The Deal In Two Parts

1.
From here you can see
a church and someone
bombing a church. Someone
painting a crucifixion, someone
tearing apart a cross. Someone
adoring a randy goat, someone
laying their firstborn on an altar,
and everyone is certain they’re right
and everyone’s missing how each of them
depends on the other to be well and healthy
and strong if they’re going to survive.

Jesus and Lucifer talked this out eons ago —
family matters, after all. They understand
that however often or much you reverse
the iconography,
you’re still on brand either way.

2.
Meanwhile,
the Goat and the Lamb
watch their backs.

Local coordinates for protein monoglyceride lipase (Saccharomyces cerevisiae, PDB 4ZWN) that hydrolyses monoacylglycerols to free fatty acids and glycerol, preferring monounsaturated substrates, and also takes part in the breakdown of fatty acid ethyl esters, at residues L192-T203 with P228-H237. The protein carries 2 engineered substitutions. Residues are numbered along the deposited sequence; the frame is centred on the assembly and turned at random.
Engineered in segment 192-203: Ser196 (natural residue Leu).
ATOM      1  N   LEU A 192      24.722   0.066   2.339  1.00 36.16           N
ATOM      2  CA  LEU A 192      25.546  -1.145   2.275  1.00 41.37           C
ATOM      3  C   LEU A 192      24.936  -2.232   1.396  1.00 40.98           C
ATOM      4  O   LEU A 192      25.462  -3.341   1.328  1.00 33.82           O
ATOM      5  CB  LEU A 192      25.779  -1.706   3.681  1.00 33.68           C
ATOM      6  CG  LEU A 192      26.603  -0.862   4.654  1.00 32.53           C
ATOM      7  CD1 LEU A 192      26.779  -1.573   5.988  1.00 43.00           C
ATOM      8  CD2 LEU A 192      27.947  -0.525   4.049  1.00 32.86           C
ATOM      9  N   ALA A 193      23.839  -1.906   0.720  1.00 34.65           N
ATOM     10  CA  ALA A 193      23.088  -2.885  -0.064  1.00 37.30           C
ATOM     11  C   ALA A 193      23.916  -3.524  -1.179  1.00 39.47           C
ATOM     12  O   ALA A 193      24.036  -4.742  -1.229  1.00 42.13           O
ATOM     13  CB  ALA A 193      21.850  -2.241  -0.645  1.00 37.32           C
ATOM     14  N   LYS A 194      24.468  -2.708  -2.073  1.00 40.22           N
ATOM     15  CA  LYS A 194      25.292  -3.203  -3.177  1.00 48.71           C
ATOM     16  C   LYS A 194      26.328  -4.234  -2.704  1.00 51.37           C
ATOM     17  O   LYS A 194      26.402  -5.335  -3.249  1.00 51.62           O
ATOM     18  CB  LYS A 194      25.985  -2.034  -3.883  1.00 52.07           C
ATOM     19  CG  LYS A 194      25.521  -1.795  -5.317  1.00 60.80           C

These humans,
they say.
They’re gonna make it

either/or
until they starve,

and neither of us
are likely to survive that.

They pass their time in museums,
laughing at Durer, Dali, and Velasquez,
at all the ravening demons, at all the lascivious
nudes, at all the gaunt faces of saints.

These humans, they say.
Always so obvious. So blind
to the anguish and depravity
held in the petals of flowers, the holiness
of earthworms drowned in puddles.

Nothing else is straight and balanced.
Why do they think Good and Evil are,
and why do they paint such crude work
to argue their points when life
does not differentiate?

About Tony Brown

A poet with a history in slam, lots of publications; my personal poetry and a little bit of daily life and opinions. Read the page called "About..." for the details. View all posts by Tony Brown

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